Ballet Movies: From Red Shoes to Black Swan

The Turning Point Black Swan The Turning Point Black Swan

The social and professional milieus of ballet companies are rife with tensions, ego-conflicts and melodramas of the highest order. Yet there have been few major movies set within this world, perhaps because it’s considered to be too refined or too esoteric, or too feminine for male audiences.

Darren Aronofsky’s “Black Swan,” which opens December 3, takes the ballet movie to another level, while using the conventions of the psychological thriller and horror genres.  Rich in both text and subtext, the movie goes way beyond dance melodramas of yesteryear in presenting a portrait of a young ballerina, who’s committed, obsessed, neurotic, and paranoid. 
 
 
It may be a coincidence, but there have been three major films set in and about the ballet world, “The Red Shoes” (1948), “The Turning Point” (1977) and now “Black Swan.” I do not count “WaterlooBridge” (1940), in which Vivien Leigh plays a ballerina, as a specific ballet film.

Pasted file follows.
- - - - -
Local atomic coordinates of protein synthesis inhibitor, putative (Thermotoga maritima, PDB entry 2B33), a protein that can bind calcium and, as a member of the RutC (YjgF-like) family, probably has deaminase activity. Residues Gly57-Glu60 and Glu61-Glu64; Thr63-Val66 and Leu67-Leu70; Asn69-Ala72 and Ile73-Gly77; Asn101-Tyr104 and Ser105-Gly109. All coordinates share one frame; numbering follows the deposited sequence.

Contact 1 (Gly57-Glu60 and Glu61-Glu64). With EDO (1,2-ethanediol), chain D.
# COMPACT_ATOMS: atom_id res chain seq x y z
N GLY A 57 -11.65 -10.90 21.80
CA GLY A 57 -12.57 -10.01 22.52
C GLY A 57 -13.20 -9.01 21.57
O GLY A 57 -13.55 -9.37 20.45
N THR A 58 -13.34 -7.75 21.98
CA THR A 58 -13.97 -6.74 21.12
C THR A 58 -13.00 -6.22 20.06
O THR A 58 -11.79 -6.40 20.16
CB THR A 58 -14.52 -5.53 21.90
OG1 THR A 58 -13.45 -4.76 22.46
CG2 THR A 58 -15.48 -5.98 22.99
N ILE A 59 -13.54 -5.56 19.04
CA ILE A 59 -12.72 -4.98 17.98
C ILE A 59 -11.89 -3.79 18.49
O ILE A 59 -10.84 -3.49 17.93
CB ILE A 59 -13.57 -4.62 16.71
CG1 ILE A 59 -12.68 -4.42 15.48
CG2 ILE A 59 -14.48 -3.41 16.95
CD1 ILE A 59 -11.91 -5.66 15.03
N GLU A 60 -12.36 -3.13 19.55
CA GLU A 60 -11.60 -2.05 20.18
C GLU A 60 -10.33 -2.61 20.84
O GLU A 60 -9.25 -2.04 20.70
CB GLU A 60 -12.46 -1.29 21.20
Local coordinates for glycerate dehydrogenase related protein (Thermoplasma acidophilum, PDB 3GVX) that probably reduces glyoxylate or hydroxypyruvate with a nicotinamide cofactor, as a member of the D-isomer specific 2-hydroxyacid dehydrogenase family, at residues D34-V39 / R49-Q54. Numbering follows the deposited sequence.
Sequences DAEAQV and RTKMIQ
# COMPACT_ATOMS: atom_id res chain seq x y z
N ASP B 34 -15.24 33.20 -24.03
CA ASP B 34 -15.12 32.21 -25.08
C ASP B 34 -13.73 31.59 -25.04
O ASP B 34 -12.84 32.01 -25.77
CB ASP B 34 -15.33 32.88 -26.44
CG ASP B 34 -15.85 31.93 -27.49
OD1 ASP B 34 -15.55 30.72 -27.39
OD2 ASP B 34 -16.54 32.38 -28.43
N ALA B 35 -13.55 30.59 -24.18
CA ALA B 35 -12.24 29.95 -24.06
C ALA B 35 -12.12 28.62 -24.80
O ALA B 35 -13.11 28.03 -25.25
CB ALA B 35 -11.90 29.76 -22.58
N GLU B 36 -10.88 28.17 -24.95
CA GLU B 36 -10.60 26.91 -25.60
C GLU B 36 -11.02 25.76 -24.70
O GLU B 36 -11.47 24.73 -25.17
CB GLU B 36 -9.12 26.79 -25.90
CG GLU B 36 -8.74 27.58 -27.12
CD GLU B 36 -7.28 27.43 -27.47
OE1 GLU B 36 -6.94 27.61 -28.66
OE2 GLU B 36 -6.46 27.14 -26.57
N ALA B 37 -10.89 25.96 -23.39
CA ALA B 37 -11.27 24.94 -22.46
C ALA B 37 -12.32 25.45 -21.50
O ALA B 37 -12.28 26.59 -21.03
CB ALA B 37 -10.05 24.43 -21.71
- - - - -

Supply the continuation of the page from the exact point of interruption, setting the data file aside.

It may or may not be a coincidence that these three movies were made a generation apart from each other. The British production, “The Red Shoes,” is still an all-time favorite of such a milieu.
 
Both the luminous “Red Shoes” and the shamelessly melodramatic “Turning Point” were nominated for the Best Picture and other Oscars, and I think “Black Swan,” which has just been nominated for the Spirit Award, stands a good chance to be honored by the Academy voters. 
 
Most critics, I think, would agree that “The Turning Point” is the weakest of the three, and not just because it’s one of the biggest losers in Oscar history. The movie was nominated for no less than 10 Oscars and lost out in each of these categories.
 
All three melodrama center on you, attractive women, who’s conflicted between their commitment to their professional and work and their more turbulent domestic lives. They all raise the question of what a woman is willing to do (and sacrifice) for her career?
 
Thus, we decided to revisit all three works in order to reassess their merits and weaknesses ad dance films, and also their ideological messages, or what exactly they say about their heroines and their familial, social, and professional surroundings.

 

 

 

 

 

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